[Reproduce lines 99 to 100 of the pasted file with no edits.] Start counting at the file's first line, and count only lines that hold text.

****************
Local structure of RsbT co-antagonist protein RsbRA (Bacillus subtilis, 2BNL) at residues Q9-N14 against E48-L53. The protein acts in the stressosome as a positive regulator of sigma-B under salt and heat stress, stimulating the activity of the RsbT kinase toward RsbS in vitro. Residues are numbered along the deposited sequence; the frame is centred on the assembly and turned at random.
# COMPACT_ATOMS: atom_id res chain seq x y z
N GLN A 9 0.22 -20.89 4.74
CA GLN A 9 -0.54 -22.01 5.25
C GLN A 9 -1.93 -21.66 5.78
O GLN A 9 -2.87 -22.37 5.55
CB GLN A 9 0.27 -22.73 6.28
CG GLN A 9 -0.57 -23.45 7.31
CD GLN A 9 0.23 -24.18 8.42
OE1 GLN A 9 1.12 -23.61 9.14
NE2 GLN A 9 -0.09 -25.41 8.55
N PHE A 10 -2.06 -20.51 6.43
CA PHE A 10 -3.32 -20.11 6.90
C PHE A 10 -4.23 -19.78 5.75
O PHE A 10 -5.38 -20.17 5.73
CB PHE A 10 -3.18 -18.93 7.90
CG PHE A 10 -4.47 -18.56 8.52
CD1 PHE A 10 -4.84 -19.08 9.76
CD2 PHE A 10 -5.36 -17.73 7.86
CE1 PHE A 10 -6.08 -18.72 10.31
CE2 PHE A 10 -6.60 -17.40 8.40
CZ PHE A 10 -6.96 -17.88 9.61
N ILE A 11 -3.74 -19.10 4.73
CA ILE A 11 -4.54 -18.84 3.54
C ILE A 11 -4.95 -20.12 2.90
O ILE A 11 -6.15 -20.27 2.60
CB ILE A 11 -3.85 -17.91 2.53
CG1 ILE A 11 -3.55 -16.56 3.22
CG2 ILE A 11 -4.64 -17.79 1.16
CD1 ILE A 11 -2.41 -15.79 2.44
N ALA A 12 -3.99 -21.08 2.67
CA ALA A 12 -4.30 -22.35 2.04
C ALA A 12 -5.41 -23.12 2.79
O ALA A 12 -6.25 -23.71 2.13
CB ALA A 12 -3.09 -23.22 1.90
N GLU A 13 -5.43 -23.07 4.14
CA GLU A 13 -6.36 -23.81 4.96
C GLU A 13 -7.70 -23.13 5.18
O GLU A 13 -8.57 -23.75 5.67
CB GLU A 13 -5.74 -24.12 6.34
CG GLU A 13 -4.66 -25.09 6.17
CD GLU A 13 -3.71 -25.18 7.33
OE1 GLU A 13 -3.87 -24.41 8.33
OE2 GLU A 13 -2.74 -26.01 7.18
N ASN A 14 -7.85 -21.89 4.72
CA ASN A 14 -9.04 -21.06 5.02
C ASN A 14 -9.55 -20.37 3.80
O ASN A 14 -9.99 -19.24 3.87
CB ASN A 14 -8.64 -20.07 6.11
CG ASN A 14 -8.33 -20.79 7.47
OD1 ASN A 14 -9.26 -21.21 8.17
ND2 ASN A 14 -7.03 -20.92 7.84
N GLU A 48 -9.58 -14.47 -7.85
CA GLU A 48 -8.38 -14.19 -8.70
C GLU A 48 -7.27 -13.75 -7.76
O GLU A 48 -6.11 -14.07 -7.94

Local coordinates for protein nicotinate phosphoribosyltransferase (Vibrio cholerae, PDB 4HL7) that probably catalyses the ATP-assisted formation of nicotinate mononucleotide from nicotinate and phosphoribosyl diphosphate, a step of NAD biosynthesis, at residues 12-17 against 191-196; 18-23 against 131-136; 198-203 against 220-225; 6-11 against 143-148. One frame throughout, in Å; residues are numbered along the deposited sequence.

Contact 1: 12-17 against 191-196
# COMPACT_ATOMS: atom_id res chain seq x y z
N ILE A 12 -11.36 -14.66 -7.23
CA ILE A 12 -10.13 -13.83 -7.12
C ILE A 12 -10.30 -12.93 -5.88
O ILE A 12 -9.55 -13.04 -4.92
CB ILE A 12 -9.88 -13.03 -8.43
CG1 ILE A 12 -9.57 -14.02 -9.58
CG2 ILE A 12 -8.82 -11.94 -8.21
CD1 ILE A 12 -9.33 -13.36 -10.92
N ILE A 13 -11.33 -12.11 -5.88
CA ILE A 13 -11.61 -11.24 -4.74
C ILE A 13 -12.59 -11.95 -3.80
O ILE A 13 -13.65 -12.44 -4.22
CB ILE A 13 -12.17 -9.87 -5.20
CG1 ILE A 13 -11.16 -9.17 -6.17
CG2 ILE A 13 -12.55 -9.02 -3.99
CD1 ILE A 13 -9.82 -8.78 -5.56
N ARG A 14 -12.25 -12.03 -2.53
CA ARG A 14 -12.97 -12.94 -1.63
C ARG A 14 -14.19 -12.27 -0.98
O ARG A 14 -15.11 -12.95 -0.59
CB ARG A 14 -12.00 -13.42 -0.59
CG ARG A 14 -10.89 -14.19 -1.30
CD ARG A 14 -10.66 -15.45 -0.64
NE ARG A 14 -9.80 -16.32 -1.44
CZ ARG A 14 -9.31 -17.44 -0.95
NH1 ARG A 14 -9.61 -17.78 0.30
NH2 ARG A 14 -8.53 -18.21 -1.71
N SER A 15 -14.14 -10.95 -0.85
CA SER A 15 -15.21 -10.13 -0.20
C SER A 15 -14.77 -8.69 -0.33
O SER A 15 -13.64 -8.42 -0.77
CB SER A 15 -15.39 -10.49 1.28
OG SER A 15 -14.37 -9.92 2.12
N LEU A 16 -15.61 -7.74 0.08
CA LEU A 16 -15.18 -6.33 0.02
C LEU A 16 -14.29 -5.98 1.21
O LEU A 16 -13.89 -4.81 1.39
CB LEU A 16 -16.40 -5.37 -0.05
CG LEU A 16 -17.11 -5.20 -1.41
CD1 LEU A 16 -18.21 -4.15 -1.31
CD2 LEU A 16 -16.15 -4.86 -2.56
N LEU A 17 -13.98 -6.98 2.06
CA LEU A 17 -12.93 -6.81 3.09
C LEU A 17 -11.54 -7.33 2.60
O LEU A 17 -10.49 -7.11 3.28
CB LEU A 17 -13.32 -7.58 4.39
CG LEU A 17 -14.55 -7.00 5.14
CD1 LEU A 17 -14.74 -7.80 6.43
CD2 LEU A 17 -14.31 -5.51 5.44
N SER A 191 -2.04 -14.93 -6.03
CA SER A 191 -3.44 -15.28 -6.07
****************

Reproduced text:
CD1 LEU A 16 -18.21 -4.15 -1.31
CD2 LEU A 16 -16.15 -4.86 -2.56